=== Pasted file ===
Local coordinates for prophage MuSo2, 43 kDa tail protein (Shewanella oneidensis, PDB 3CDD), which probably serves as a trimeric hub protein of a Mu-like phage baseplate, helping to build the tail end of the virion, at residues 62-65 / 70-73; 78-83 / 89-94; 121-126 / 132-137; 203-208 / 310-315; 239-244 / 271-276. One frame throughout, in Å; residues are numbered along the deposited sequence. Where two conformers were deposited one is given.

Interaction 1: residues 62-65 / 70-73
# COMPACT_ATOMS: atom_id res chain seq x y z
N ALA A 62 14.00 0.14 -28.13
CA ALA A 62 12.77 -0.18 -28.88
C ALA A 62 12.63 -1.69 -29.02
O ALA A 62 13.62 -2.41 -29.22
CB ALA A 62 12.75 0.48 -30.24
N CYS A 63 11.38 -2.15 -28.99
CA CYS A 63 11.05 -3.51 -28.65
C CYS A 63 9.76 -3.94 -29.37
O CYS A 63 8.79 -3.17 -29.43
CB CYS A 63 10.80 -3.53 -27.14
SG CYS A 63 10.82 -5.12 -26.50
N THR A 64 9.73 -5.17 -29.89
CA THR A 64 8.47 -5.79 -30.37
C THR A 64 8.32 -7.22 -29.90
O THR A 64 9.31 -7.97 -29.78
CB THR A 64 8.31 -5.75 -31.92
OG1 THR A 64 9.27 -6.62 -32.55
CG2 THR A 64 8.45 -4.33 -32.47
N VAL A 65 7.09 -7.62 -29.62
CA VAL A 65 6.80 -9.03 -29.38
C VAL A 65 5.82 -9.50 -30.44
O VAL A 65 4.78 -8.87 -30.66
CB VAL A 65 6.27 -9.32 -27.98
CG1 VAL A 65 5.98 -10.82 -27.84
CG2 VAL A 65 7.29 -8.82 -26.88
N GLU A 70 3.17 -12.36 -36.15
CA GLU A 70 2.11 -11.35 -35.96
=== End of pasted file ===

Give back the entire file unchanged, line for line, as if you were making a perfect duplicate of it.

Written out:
Local coordinates for prophage MuSo2, 43 kDa tail protein (Shewanella oneidensis, PDB 3CDD), which probably serves as a trimeric hub protein of a Mu-like phage baseplate, helping to build the tail end of the virion, at residues 62-65 / 70-73; 78-83 / 89-94; 121-126 / 132-137; 203-208 / 310-315; 239-244 / 271-276. One frame throughout, in Å; residues are numbered along the deposited sequence. Where two conformers were deposited one is given.

Interaction 1: residues 62-65 / 70-73
# COMPACT_ATOMS: atom_id res chain seq x y z
N ALA A 62 14.00 0.14 -28.13
CA ALA A 62 12.77 -0.18 -28.88
C ALA A 62 12.63 -1.69 -29.02
O ALA A 62 13.62 -2.41 -29.22
CB ALA A 62 12.75 0.48 -30.24
N CYS A 63 11.38 -2.15 -28.99
CA CYS A 63 11.05 -3.51 -28.65
C CYS A 63 9.76 -3.94 -29.37
O CYS A 63 8.79 -3.17 -29.43
CB CYS A 63 10.80 -3.53 -27.14
SG CYS A 63 10.82 -5.12 -26.50
N THR A 64 9.73 -5.17 -29.89
CA THR A 64 8.47 -5.79 -30.37
C THR A 64 8.32 -7.22 -29.90
O THR A 64 9.31 -7.97 -29.78
CB THR A 64 8.31 -5.75 -31.92
OG1 THR A 64 9.27 -6.62 -32.55
CG2 THR A 64 8.45 -4.33 -32.47
N VAL A 65 7.09 -7.62 -29.62
CA VAL A 65 6.80 -9.03 -29.38
C VAL A 65 5.82 -9.50 -30.44
O VAL A 65 4.78 -8.87 -30.66
CB VAL A 65 6.27 -9.32 -27.98
CG1 VAL A 65 5.98 -10.82 -27.84
CG2 VAL A 65 7.29 -8.82 -26.88
N GLU A 70 3.17 -12.36 -36.15
CA GLU A 70 2.11 -11.35 -35.96